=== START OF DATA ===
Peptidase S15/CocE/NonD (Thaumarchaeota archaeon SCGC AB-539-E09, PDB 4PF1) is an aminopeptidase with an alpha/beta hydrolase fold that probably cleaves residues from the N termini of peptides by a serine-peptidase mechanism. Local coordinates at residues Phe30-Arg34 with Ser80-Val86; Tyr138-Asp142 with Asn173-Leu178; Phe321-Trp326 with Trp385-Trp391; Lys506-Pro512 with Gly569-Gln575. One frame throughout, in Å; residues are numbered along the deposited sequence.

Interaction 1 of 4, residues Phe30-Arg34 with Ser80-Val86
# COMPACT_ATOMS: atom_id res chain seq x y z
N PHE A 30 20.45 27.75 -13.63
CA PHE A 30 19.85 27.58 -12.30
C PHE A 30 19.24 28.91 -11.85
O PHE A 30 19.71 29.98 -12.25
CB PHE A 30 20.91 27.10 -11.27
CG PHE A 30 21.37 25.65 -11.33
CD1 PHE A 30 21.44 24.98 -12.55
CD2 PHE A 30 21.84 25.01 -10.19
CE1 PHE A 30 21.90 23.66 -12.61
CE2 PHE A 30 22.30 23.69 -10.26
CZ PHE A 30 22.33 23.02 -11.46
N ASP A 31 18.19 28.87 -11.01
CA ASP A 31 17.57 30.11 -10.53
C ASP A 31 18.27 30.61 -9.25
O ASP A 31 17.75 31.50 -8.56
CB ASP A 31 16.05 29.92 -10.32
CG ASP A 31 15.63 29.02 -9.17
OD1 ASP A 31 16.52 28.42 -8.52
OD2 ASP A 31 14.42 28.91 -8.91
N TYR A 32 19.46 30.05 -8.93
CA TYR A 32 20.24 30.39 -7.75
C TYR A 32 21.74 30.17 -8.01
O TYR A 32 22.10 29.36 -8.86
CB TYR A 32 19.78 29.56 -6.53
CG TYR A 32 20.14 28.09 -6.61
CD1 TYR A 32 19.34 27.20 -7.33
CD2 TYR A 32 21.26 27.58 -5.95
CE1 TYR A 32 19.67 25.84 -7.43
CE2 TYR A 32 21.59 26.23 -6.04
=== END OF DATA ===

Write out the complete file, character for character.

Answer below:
Peptidase S15/CocE/NonD (Thaumarchaeota archaeon SCGC AB-539-E09, PDB 4PF1) is an aminopeptidase with an alpha/beta hydrolase fold that probably cleaves residues from the N termini of peptides by a serine-peptidase mechanism. Local coordinates at residues Phe30-Arg34 with Ser80-Val86; Tyr138-Asp142 with Asn173-Leu178; Phe321-Trp326 with Trp385-Trp391; Lys506-Pro512 with Gly569-Gln575. One frame throughout, in Å; residues are numbered along the deposited sequence.

Interaction 1 of 4, residues Phe30-Arg34 with Ser80-Val86
# COMPACT_ATOMS: atom_id res chain seq x y z
N PHE A 30 20.45 27.75 -13.63
CA PHE A 30 19.85 27.58 -12.30
C PHE A 30 19.24 28.91 -11.85
O PHE A 30 19.71 29.98 -12.25
CB PHE A 30 20.91 27.10 -11.27
CG PHE A 30 21.37 25.65 -11.33
CD1 PHE A 30 21.44 24.98 -12.55
CD2 PHE A 30 21.84 25.01 -10.19
CE1 PHE A 30 21.90 23.66 -12.61
CE2 PHE A 30 22.30 23.69 -10.26
CZ PHE A 30 22.33 23.02 -11.46
N ASP A 31 18.19 28.87 -11.01
CA ASP A 31 17.57 30.11 -10.53
C ASP A 31 18.27 30.61 -9.25
O ASP A 31 17.75 31.50 -8.56
CB ASP A 31 16.05 29.92 -10.32
CG ASP A 31 15.63 29.02 -9.17
OD1 ASP A 31 16.52 28.42 -8.52
OD2 ASP A 31 14.42 28.91 -8.91
N TYR A 32 19.46 30.05 -8.93
CA TYR A 32 20.24 30.39 -7.75
C TYR A 32 21.74 30.17 -8.01
O TYR A 32 22.10 29.36 -8.86
CB TYR A 32 19.78 29.56 -6.53
CG TYR A 32 20.14 28.09 -6.61
CD1 TYR A 32 19.34 27.20 -7.33
CD2 TYR A 32 21.26 27.58 -5.95
CE1 TYR A 32 19.67 25.84 -7.43
CE2 TYR A 32 21.59 26.23 -6.04